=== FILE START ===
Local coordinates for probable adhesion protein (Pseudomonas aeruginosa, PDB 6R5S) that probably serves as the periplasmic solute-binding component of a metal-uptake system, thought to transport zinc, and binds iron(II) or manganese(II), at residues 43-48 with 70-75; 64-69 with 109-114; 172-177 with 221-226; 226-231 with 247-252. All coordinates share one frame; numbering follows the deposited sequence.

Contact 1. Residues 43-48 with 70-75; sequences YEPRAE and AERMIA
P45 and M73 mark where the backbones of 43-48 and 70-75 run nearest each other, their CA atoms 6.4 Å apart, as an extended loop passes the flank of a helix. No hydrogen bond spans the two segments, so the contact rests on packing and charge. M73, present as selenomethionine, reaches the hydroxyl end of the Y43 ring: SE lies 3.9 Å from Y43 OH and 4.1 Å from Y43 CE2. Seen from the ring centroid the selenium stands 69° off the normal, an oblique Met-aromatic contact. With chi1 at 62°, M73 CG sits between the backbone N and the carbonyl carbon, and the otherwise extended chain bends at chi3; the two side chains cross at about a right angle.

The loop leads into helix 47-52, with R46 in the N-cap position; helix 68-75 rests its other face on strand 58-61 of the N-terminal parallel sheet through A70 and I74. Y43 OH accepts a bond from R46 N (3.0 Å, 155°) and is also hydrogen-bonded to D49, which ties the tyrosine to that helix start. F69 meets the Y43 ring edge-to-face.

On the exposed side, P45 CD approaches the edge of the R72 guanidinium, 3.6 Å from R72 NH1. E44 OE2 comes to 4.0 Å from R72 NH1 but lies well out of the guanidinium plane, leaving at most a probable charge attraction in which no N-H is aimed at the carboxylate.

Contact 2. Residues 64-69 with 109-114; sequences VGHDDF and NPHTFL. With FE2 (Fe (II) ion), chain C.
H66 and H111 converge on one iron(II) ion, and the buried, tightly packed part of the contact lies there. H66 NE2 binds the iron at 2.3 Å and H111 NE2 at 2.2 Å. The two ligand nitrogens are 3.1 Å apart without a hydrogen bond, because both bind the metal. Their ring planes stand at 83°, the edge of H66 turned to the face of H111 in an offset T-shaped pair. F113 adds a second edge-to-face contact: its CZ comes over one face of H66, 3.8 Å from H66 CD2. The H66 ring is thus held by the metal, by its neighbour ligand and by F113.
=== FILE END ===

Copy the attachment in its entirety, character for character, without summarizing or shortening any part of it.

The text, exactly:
Local coordinates for probable adhesion protein (Pseudomonas aeruginosa, PDB 6R5S) that probably serves as the periplasmic solute-binding component of a metal-uptake system, thought to transport zinc, and binds iron(II) or manganese(II), at residues 43-48 with 70-75; 64-69 with 109-114; 172-177 with 221-226; 226-231 with 247-252. All coordinates share one frame; numbering follows the deposited sequence.

Contact 1. Residues 43-48 with 70-75; sequences YEPRAE and AERMIA
P45 and M73 mark where the backbones of 43-48 and 70-75 run nearest each other, their CA atoms 6.4 Å apart, as an extended loop passes the flank of a helix. No hydrogen bond spans the two segments, so the contact rests on packing and charge. M73, present as selenomethionine, reaches the hydroxyl end of the Y43 ring: SE lies 3.9 Å from Y43 OH and 4.1 Å from Y43 CE2. Seen from the ring centroid the selenium stands 69° off the normal, an oblique Met-aromatic contact. With chi1 at 62°, M73 CG sits between the backbone N and the carbonyl carbon, and the otherwise extended chain bends at chi3; the two side chains cross at about a right angle.

The loop leads into helix 47-52, with R46 in the N-cap position; helix 68-75 rests its other face on strand 58-61 of the N-terminal parallel sheet through A70 and I74. Y43 OH accepts a bond from R46 N (3.0 Å, 155°) and is also hydrogen-bonded to D49, which ties the tyrosine to that helix start. F69 meets the Y43 ring edge-to-face.

On the exposed side, P45 CD approaches the edge of the R72 guanidinium, 3.6 Å from R72 NH1. E44 OE2 comes to 4.0 Å from R72 NH1 but lies well out of the guanidinium plane, leaving at most a probable charge attraction in which no N-H is aimed at the carboxylate.

Contact 2. Residues 64-69 with 109-114; sequences VGHDDF and NPHTFL. With FE2 (Fe (II) ion), chain C.
H66 and H111 converge on one iron(II) ion, and the buried, tightly packed part of the contact lies there. H66 NE2 binds the iron at 2.3 Å and H111 NE2 at 2.2 Å. The two ligand nitrogens are 3.1 Å apart without a hydrogen bond, because both bind the metal. Their ring planes stand at 83°, the edge of H66 turned to the face of H111 in an offset T-shaped pair. F113 adds a second edge-to-face contact: its CZ comes over one face of H66, 3.8 Å from H66 CD2. The H66 ring is thus held by the metal, by its neighbour ligand and by F113.